His foreign students researched the use of Frisian in the Frisian Museum and came home from a cold fair. ,, Tourists are looking for individuality, something they cannot find anywhere else. The Frisian language can play a role here. “” Agriculture used to be the carrier of the Frisian language, but that sector has been pushed back so that other opportunities must be explored, Jensma said.
He said he was optimistic about survival. Frisian has been pushed back as a home language, but in 2018 90 percent of the population still said they understood it, 70 percent said it was reasonable, about 60 percent could read it, but only 17 percent could write it. The latter is the weakness of Frisian, says Jensma.
Happy with curriculum
The professor, who explained that two years ago his own chair would almost be closed to make way for a chair in sociolinguistics, said he was happy with the Frisian curriculum that requires all schools to meet the objectives for Frisian education by 2030. “Because whoever writes, learns to visualize and learns words much faster.”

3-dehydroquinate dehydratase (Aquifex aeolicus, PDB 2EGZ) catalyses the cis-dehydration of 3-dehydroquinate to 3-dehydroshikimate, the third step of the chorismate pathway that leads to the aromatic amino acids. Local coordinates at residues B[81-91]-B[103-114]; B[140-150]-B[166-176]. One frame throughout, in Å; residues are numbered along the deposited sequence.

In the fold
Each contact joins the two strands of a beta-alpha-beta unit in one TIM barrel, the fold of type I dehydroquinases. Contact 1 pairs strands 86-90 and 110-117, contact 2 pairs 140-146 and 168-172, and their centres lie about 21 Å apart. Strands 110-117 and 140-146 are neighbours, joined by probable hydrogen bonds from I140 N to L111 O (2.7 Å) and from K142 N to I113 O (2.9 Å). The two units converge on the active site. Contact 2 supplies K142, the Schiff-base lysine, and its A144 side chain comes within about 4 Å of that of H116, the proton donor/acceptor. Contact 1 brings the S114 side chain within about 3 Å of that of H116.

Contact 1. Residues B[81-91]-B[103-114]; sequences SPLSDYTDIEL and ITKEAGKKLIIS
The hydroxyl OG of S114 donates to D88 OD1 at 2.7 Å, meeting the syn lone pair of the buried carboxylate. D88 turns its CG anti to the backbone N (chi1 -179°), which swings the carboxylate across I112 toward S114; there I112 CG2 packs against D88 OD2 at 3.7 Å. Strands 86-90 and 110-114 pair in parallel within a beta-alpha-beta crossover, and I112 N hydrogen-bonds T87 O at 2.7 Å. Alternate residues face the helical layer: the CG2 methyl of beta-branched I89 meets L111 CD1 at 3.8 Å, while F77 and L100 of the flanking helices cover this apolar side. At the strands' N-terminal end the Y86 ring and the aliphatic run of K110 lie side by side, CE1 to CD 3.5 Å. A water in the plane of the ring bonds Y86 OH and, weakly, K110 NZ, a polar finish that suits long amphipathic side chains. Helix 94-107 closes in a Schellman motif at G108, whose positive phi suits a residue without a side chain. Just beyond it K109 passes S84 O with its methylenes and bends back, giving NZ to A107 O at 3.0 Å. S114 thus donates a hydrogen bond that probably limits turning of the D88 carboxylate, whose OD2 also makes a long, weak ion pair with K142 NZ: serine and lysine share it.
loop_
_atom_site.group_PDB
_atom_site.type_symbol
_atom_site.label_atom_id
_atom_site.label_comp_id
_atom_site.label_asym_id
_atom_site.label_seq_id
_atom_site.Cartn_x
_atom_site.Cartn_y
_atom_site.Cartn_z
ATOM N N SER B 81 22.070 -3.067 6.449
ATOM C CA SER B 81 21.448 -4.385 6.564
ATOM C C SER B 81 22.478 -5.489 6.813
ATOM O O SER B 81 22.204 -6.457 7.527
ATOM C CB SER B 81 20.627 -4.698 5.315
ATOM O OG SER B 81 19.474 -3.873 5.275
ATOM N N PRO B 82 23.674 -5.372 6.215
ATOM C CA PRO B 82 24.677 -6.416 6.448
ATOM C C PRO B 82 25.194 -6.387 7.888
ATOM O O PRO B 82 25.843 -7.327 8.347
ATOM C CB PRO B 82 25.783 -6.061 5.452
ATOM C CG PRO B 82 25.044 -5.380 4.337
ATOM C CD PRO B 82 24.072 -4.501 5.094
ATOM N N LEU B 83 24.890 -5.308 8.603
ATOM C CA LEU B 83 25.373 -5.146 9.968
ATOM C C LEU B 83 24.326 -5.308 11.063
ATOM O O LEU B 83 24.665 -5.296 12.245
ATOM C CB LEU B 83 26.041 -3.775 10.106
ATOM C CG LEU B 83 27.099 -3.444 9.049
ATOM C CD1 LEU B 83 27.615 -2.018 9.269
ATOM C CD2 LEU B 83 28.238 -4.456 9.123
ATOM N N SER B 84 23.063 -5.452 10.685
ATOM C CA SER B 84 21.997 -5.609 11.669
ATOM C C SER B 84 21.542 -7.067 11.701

He said he did not understand that all other languages are properly taught in schools, but Frisian is left to the free market. “Then you abandon your own population.” It is also important that the cultural world is facilitated to use Frisian.
It went well at his university in Groningen, according to Jensma. The University now has a Frisian-speaking chairman, a Frisian-speaking rector and a Frisian-speaking dean.